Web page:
We started out trying to find a way to overcome the user barriers, the hurdles to adoption that keep people from getting that life-saving information when and where they need it. Out of that, knowing the requirements for a successful weather radio installation, one of the primary things you need is power. So we looked around the house at what devices are always powered, everything from modular or replacement electrical outlets to a thermostat that included weather radio circuitry.

The smoke alarm made the most sense because of its overhead installation location, consistent power, and battery backup. But more importantly for users, there’s a very easy segue - we’re going to take a device that alerts you to hazards in the home, and give you a device that alerts you to hazards in and around the home. It’s a very natural extension of the value proposition, and one that our customers have responded to very well.

Q: What’s the penetration of smoke alarms in the home, either in Tornado Alley or elsewhere?

A: Currently over 96% of American households have a smoke detector installed. It’s been a hardwired requirement in most states since 1989, so out of 120 million households anything built in the last twenty-five years, 30 million or so, have a hardwired smoke detector in place. That’s a requirement that we see for tenant-occupied buildings, too. With that huge level of adoption in the US, we saw a significant drop in fire-related deaths and injuries about the time that mandate came into place. Now the primary cause of death in US home fires is not because there wasn’t a smoke alarm installed, it’s because it wasn’t operating properly. That’s an area that we’re interested in, too - identifying and communicating issues in the device before it’s needed to detect a threat.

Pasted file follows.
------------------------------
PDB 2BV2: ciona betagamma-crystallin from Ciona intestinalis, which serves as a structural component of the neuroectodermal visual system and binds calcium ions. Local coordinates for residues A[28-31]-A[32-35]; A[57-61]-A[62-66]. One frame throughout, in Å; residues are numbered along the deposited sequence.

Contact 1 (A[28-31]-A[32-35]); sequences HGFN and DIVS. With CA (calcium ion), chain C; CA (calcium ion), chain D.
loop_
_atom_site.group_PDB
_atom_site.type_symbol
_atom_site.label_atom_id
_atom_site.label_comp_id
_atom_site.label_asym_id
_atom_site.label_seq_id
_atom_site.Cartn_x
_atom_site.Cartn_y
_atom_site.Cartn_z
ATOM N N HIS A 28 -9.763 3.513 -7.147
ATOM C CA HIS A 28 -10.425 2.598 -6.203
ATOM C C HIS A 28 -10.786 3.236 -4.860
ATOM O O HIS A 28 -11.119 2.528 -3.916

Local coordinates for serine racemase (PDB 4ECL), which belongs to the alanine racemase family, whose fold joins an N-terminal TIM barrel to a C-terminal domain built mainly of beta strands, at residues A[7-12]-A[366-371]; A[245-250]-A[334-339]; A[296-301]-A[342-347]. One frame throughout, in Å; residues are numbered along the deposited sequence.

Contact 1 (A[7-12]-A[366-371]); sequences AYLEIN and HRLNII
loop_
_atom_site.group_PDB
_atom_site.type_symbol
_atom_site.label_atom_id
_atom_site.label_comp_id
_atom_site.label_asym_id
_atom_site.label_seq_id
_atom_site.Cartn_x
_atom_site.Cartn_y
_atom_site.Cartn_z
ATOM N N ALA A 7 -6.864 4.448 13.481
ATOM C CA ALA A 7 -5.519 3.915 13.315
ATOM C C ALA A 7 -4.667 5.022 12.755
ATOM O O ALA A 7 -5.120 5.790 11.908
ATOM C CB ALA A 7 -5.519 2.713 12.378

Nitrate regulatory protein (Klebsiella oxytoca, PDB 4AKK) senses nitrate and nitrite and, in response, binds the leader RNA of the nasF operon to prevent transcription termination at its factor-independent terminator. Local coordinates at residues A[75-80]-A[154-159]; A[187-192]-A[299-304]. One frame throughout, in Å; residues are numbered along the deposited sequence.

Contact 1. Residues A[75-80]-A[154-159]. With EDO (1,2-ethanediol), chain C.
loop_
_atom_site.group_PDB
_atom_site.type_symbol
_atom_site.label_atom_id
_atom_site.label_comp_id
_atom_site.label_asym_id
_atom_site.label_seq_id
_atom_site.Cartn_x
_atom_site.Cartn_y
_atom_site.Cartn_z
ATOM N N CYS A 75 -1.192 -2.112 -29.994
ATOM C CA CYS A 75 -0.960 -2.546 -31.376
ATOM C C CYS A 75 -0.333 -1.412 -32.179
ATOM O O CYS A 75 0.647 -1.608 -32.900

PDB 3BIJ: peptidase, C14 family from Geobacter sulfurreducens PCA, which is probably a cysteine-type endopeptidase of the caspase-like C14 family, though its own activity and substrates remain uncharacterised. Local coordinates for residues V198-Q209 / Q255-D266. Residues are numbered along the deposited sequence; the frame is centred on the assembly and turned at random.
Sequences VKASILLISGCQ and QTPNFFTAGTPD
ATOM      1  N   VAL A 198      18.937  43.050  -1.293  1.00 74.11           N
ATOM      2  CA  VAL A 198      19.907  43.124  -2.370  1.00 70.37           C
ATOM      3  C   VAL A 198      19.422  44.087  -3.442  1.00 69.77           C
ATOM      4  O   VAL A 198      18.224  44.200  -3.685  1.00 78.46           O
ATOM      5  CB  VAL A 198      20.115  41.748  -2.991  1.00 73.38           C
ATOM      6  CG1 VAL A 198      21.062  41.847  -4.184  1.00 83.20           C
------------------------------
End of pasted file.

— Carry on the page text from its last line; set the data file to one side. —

Q: Is the IoT aspect the key reason why someone would swap out their existing smoke alarm for yours?

A: Residential retrofit is a key piece, so is new construction, so is working with partners. On average, around six million households in the US are in the market for a new smoke alarm every year but one million new homes are going to be built every year with an average of 5 – 10 smoke alarms per home.

I want to correct one thing, about the IoT aspect. Early adopters are looking at connectivity as a leading-edge opportunity to bring new technology into the home, but to be honest, connectivity was pretty low on the list.

It’s a nice shiny object to get people interested, and certainly provides differentiation in the high end of the category. We have both WiFi and ZigBee capability so we can talkjust about any connected home hub, but for us it wasn’t about creating a connected device. It was about creating the most effective device to help warn people of these hazardous events. Connectivity allowed us to extend that communication beyond the home.